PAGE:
Tuesday, March 27, 2012

Spring in the Ozarks: Buffalo National River

At the heart of this trip was the beautiful Buffalo River. From its headwaters in the Ozark National Forest to its confluence with the White River, this stream flows clear and unobstructed over its entire length.The headwaters are protected by the National Forest Service as a Wild and Scenic river. The lower 135 miles are managed by the National Park Service and were designated as the country's first National River (see map).

On my first and second full days in the area, I rented a kayak and paddled the ten mile stretch of river from Ponca to Kyles Landing. Heavy rains the prior week had sent the upper Buffalo into flood stage for a few days, but by Monday the water levels had receded enough to offer an ideal float.

In this stretch, the river's turquoise waters flowed through forested valleys, past steep limestone bluffs, and through of a series of moderate rapids.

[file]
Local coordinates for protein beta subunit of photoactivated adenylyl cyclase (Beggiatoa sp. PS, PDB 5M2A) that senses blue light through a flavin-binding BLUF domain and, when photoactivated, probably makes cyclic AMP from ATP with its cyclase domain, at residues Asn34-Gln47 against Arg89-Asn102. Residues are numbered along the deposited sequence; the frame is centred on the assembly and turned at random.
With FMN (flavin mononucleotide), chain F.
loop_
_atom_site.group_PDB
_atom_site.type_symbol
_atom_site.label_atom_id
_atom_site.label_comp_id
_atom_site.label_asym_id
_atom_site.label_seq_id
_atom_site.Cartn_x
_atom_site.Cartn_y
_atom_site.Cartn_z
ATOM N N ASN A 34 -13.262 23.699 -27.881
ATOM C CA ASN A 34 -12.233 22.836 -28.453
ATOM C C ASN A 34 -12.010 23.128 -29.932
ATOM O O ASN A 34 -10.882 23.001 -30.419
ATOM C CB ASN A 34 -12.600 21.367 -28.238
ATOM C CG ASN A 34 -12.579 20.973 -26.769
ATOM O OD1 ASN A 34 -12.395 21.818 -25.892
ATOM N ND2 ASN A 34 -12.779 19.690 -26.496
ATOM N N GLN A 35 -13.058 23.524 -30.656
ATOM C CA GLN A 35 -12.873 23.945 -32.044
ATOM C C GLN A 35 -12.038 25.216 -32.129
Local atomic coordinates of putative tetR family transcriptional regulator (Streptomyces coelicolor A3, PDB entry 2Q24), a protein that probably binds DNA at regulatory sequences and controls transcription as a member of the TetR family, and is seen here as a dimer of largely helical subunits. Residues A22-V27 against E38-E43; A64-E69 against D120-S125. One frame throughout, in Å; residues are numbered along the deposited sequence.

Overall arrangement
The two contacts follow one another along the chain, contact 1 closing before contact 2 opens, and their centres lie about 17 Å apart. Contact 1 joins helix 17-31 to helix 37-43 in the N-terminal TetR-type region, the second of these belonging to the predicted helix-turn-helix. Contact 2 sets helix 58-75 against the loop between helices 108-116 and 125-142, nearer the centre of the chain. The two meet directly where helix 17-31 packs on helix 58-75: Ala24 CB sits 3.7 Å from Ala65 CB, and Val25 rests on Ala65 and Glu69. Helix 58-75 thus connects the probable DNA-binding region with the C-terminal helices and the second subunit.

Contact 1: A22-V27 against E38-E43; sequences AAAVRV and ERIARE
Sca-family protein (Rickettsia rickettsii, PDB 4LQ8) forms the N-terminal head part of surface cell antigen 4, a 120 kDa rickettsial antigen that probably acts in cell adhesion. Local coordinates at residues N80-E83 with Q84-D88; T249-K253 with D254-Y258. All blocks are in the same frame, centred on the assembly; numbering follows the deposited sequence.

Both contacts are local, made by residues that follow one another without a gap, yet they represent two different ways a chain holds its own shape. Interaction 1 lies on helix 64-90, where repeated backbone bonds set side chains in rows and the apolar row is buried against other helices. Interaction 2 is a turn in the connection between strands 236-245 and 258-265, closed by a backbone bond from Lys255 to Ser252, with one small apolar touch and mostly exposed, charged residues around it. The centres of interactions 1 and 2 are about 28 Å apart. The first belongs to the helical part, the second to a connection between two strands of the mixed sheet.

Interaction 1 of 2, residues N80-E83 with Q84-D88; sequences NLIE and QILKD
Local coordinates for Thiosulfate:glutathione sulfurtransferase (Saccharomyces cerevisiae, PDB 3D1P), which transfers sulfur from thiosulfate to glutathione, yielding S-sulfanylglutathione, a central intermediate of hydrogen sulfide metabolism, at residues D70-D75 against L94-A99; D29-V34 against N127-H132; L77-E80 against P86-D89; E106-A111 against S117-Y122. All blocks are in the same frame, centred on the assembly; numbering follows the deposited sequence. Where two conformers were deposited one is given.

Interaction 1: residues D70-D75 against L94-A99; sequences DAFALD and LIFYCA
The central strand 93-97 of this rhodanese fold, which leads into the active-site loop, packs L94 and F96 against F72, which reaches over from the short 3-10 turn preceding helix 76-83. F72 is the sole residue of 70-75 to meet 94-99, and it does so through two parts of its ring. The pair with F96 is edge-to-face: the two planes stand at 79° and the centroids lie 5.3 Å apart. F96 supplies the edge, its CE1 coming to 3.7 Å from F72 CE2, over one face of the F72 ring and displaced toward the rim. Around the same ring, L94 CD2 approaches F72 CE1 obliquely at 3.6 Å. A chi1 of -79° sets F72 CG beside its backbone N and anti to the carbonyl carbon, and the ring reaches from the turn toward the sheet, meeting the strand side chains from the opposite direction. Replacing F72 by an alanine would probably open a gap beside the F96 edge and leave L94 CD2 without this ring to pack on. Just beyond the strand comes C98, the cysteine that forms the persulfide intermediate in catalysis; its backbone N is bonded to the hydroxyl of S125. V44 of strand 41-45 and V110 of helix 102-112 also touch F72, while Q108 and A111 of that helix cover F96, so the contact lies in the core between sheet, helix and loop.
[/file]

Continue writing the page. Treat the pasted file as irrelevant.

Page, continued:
Along the way the river passed numerous creeks and sandbars that offered opportunities for relaxation and exploration.

One other thing I found as I floated along is a collection of really friendly people. Other paddlers were eager to tell me about their favorite sections of the river, their favorite trails and waterfalls, and some of them, their life stories. And on the couple of occasions where a rapids got the better of someone, they were also eager to help gather up lost possessions before they floated away.

On my fourth full day I returned to hike the Buffalo River Trail from Ponca to a bit beyond Steel Creek and back. The trail wound along the hillsides and bluffs, giving me a chance to enjoy the Buffalo from a slightly different perspective.

More Pictures from the Buffalo National River

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